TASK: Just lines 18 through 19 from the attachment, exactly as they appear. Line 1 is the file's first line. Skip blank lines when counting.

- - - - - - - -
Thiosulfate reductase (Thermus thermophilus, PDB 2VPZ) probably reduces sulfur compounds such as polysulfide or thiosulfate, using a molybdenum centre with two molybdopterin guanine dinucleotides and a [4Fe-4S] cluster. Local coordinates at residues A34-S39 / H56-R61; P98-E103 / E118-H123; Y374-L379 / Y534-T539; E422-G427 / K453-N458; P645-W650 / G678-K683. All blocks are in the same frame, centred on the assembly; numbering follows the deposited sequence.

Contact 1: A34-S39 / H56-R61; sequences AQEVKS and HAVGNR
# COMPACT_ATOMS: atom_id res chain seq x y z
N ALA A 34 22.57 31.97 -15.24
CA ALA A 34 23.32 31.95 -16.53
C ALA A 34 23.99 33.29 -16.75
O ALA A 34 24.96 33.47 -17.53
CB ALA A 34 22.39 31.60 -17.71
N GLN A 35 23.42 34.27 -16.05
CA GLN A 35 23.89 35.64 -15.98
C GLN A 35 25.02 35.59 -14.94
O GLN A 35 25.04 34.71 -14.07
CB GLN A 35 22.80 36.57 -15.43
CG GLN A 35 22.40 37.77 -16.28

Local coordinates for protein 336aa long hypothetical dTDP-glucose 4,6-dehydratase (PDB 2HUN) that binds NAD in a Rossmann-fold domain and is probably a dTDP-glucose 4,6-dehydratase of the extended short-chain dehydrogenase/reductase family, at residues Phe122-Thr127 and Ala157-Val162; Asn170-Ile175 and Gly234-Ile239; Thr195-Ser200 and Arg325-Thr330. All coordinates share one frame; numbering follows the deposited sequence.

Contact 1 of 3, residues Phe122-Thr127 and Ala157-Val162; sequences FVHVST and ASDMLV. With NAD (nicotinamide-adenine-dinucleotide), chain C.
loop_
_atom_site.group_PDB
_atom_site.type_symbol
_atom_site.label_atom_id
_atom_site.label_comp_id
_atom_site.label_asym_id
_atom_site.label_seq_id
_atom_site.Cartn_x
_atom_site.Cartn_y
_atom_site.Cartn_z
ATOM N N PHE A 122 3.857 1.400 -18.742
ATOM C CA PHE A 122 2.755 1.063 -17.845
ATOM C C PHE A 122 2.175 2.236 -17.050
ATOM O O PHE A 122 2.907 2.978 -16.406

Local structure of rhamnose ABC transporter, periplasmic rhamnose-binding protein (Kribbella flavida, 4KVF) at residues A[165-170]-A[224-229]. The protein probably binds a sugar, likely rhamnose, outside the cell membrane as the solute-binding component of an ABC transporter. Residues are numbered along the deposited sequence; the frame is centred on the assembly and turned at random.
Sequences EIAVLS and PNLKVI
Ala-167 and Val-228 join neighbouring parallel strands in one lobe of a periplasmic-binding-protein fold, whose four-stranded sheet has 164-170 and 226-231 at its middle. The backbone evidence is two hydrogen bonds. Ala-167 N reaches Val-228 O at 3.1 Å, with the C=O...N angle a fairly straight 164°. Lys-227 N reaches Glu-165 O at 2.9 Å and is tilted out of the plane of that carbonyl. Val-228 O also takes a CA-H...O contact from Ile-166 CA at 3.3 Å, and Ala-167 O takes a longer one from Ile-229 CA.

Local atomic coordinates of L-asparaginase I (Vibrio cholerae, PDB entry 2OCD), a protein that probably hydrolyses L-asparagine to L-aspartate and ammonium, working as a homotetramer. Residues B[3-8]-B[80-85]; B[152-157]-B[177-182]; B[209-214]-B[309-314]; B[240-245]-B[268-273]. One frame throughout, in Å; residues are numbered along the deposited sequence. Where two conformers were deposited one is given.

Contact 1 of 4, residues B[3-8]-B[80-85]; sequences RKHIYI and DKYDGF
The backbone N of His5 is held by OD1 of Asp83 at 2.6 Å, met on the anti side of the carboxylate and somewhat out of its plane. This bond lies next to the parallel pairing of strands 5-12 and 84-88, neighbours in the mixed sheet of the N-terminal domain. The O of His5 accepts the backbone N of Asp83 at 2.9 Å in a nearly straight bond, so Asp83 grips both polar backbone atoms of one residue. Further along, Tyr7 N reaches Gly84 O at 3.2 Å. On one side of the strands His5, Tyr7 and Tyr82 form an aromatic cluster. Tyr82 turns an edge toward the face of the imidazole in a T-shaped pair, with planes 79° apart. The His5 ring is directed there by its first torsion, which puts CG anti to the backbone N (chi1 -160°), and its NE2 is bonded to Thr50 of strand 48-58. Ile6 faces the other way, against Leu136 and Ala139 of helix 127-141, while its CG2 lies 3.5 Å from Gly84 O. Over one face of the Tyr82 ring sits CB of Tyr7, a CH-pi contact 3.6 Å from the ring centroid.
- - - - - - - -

_atom_site.group_PDB
_atom_site.type_symbol